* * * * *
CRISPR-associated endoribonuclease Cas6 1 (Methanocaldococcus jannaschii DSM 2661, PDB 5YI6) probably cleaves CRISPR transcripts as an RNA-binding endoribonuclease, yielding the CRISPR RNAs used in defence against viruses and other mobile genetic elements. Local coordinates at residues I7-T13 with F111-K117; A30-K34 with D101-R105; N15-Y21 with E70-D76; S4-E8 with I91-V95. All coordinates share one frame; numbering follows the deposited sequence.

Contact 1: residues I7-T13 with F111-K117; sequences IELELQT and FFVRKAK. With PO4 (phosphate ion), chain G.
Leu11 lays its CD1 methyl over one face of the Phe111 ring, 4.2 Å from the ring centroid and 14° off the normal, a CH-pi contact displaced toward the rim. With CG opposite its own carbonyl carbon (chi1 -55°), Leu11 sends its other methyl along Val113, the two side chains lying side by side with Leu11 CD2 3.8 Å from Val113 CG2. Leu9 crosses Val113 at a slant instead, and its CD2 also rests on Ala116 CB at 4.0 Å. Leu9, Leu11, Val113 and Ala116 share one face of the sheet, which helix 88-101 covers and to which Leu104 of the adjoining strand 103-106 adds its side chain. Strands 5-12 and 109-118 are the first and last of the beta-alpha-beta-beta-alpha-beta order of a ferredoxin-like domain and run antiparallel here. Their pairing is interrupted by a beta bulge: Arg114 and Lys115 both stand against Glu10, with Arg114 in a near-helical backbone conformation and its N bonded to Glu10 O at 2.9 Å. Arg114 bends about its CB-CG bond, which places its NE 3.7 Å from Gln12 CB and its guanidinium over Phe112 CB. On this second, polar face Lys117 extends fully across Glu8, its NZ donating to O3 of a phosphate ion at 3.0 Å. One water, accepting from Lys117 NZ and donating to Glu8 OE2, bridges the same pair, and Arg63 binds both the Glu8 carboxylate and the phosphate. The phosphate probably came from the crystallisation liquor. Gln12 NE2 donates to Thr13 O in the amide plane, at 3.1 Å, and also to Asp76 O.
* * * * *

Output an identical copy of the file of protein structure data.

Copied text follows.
CRISPR-associated endoribonuclease Cas6 1 (Methanocaldococcus jannaschii DSM 2661, PDB 5YI6) probably cleaves CRISPR transcripts as an RNA-binding endoribonuclease, yielding the CRISPR RNAs used in defence against viruses and other mobile genetic elements. Local coordinates at residues I7-T13 with F111-K117; A30-K34 with D101-R105; N15-Y21 with E70-D76; S4-E8 with I91-V95. All coordinates share one frame; numbering follows the deposited sequence.

Contact 1: residues I7-T13 with F111-K117; sequences IELELQT and FFVRKAK. With PO4 (phosphate ion), chain G.
Leu11 lays its CD1 methyl over one face of the Phe111 ring, 4.2 Å from the ring centroid and 14° off the normal, a CH-pi contact displaced toward the rim. With CG opposite its own carbonyl carbon (chi1 -55°), Leu11 sends its other methyl along Val113, the two side chains lying side by side with Leu11 CD2 3.8 Å from Val113 CG2. Leu9 crosses Val113 at a slant instead, and its CD2 also rests on Ala116 CB at 4.0 Å. Leu9, Leu11, Val113 and Ala116 share one face of the sheet, which helix 88-101 covers and to which Leu104 of the adjoining strand 103-106 adds its side chain. Strands 5-12 and 109-118 are the first and last of the beta-alpha-beta-beta-alpha-beta order of a ferredoxin-like domain and run antiparallel here. Their pairing is interrupted by a beta bulge: Arg114 and Lys115 both stand against Glu10, with Arg114 in a near-helical backbone conformation and its N bonded to Glu10 O at 2.9 Å. Arg114 bends about its CB-CG bond, which places its NE 3.7 Å from Gln12 CB and its guanidinium over Phe112 CB. On this second, polar face Lys117 extends fully across Glu8, its NZ donating to O3 of a phosphate ion at 3.0 Å. One water, accepting from Lys117 NZ and donating to Glu8 OE2, bridges the same pair, and Arg63 binds both the Glu8 carboxylate and the phosphate. The phosphate probably came from the crystallisation liquor. Gln12 NE2 donates to Thr13 O in the amide plane, at 3.1 Å, and also to Asp76 O.